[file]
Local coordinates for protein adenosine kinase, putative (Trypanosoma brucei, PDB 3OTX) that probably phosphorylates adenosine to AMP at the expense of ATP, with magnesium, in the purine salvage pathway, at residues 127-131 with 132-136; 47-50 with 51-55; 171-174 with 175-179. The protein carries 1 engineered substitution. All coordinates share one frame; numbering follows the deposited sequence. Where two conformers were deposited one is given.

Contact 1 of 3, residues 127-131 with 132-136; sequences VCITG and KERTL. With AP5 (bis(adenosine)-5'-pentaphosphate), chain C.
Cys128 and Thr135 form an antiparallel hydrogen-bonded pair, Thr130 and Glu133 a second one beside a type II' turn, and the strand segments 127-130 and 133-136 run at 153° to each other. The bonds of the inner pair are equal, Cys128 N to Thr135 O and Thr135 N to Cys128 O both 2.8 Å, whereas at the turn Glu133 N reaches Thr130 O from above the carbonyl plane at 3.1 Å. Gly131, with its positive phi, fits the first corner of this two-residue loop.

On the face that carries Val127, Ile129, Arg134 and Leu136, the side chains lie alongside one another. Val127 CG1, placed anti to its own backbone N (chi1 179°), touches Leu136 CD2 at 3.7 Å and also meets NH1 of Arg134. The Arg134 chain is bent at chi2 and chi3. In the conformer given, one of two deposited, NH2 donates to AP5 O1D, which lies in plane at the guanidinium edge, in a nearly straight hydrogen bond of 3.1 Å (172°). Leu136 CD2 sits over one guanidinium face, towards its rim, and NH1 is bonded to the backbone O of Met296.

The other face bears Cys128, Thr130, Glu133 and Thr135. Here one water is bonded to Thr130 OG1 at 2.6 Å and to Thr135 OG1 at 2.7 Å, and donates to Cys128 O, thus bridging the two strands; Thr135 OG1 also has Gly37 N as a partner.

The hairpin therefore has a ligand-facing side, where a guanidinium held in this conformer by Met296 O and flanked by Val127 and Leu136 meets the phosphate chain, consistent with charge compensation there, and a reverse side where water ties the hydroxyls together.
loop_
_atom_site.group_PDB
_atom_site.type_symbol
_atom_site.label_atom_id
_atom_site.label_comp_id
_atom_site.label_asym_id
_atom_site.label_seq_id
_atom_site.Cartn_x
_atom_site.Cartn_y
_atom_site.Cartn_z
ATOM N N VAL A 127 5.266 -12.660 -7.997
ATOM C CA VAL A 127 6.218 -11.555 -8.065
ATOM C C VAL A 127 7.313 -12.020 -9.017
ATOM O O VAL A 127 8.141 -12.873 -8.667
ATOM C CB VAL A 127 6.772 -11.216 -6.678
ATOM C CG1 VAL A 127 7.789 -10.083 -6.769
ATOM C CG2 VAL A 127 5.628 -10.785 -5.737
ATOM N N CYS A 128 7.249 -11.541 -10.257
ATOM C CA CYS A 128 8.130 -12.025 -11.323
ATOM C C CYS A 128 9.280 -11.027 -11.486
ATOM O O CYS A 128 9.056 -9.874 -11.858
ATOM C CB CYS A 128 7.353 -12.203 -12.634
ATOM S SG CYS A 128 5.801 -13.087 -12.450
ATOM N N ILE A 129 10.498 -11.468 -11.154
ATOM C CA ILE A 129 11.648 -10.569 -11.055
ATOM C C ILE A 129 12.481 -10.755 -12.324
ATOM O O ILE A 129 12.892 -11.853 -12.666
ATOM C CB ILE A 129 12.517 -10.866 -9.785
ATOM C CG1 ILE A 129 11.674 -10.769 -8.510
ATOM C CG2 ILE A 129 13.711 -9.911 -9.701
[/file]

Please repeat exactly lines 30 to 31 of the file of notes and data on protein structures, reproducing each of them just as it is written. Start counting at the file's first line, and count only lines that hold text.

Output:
ATOM N N ILE A 129 10.498 -11.468 -11.154
ATOM C CA ILE A 129 11.648 -10.569 -11.055